February Issue 2011

By | Arts & Culture | Books | Published 9 years ago

Jinnah02-11-188x300Biographies of Mohammad Ali Jinnah are nothing new to Pakistan. One need only stroll into the local bookstore to find entire shelves dedicated to his life — from his personal and political life, to critical studies concerning his key moments in office. What distinguishes William S. Metz’s The Political Career of Mohammad Ali Jinnah is first, the time in which it was written, and second, the manner in which Jinnah’s life is assessed.

Part of the first generation scholars of South Asian studies in the 1950s, Metz’s account of the political life of Pakistan’s founder is quite fascinating. Making use of a number of primary and secondary sources, Metz interest lies not so much in charting the details of Jinnah’s life as it does with the marked shifts in his political outlook. Hence, his study seeks to investigate why the secular-minded Jinnah — the ‘ambassador of unity’ — who worked initially for an independent India in which would reside both Hindus and Muslims transformed into the founder of a Pakistan reserved primarily for Muslims as envisioned in the two-nation theory. Breaking away from his contemporaries, who viewed his life rather negatively, Metz’s sensitive treatment of Jinnah does not only provide for a beneficial read for those interested in the lives of notable figures, but also historians seeking to chart marked shifts in South Asian historiography alongside understanding present times.

To understand fully Metz’ work, it should be placed within its historical setting. The question he seeks to answer — why Jinnah changed from the ambassador of unity to the propeller of the two-nation theory — is one that had been addressed by scholars preceding him. Three distinct opinions were popularly cited concerning the dramatic shift in his political outlook. The first, espoused by the scheduled caste leader Dr B.R. Ambedkar held that Jinnah’s political outlook was the result of deeply entrenched spiritual, historical, and cultural currents. The change in outlook reflected a larger force of antagonism common throughout Hindu-Muslim history in South Asia, which he was really not responsible for. The second, advanced by the feminist writer Bourke-White, looked at Jinnah’s personal life, and saw his marriage to his young Parsi wife as the cause of his initial nationalism. The sadness he felt when she left him and her early death, brought about a dramatic change in him. His pride, as Bourke-White saw it, could not face his old nationalist friends, and hence sought to carve out a vision separate from his earlier one. The third of the views, by Jawaharlal Nehru, saw Jinnah’s inability to fully understand Gandhi’s satyagraha, and his haughty, elitist and secular attitude, as the chief reasons for turning him away from the new make-up of the Indian National Congress and towards the two-nation theory and, consequently, the nation-state of Pakistan.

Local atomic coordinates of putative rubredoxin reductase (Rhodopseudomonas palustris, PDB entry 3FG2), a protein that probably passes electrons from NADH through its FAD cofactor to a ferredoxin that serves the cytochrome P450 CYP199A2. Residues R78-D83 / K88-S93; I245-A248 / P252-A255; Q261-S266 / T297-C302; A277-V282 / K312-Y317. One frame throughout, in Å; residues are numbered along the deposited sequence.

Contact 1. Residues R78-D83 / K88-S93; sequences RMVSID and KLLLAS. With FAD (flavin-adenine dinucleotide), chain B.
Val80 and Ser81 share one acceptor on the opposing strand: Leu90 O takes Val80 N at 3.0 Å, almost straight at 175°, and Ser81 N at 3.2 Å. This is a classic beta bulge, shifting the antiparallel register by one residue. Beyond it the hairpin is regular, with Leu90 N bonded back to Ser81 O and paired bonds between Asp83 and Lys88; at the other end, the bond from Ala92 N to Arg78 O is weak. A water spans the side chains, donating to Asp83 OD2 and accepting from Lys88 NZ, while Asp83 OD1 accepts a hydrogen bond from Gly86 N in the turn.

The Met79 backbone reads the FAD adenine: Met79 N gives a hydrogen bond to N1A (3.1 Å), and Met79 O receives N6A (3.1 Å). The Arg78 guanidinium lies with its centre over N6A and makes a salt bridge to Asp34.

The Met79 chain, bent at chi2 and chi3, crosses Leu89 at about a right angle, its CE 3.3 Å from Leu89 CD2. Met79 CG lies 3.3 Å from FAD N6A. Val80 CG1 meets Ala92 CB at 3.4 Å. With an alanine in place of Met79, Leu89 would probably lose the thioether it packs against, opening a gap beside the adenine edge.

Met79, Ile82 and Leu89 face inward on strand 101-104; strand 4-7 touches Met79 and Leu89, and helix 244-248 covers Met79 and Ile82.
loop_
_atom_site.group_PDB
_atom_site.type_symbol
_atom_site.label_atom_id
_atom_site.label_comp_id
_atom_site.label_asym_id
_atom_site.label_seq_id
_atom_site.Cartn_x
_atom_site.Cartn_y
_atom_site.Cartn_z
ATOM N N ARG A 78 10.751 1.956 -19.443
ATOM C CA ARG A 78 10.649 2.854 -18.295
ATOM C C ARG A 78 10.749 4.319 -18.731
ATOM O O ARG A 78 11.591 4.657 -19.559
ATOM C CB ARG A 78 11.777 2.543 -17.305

But according to Metz, none of these views clearly explain why Jinnah’s initial praise for unity changed to one calling for two separate nations. How could some uncontrollable spiritual force, personal tragedies, or misunderstanding of Gandhi’s philosophical view be the only reason for his changed view, when such positions are merely hypothetical and lack any real evidence? Rather, Jinnah’s change in political vision was a response to the changes which were occurring around him, pushing his position of authority into the margins. Specifically, the Indian Congress’ alliance with Gandhi’s politico-philosophical vision rather than practical politics, the disappointing Delhi Muslims Proposal and the Nehru report, the failure of the Congress Roundtable talks and later Congress meetings in the mid-1930s and the growing power of the Congress, which only increased Hindu-Muslim antagonism, made Jinnah realise that the two-nation plan might work best for safe guarding Muslim interest and minority status from the majority Hindus.